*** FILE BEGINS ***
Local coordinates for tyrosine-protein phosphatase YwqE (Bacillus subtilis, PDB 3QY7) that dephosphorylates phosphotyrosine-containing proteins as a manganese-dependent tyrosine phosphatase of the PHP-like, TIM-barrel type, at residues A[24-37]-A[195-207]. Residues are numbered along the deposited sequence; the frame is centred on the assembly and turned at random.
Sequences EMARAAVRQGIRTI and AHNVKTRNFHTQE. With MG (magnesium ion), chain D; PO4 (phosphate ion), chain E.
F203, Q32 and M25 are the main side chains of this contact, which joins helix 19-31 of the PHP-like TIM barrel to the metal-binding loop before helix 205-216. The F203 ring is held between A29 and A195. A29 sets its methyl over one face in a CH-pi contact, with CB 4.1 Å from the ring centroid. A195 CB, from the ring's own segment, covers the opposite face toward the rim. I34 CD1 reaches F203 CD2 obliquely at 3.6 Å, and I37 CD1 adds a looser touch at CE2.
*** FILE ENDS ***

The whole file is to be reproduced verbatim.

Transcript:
Local coordinates for tyrosine-protein phosphatase YwqE (Bacillus subtilis, PDB 3QY7) that dephosphorylates phosphotyrosine-containing proteins as a manganese-dependent tyrosine phosphatase of the PHP-like, TIM-barrel type, at residues A[24-37]-A[195-207]. Residues are numbered along the deposited sequence; the frame is centred on the assembly and turned at random.
Sequences EMARAAVRQGIRTI and AHNVKTRNFHTQE. With MG (magnesium ion), chain D; PO4 (phosphate ion), chain E.
F203, Q32 and M25 are the main side chains of this contact, which joins helix 19-31 of the PHP-like TIM barrel to the metal-binding loop before helix 205-216. The F203 ring is held between A29 and A195. A29 sets its methyl over one face in a CH-pi contact, with CB 4.1 Å from the ring centroid. A195 CB, from the ring's own segment, covers the opposite face toward the rim. I34 CD1 reaches F203 CD2 obliquely at 3.6 Å, and I37 CD1 adds a looser touch at CE2.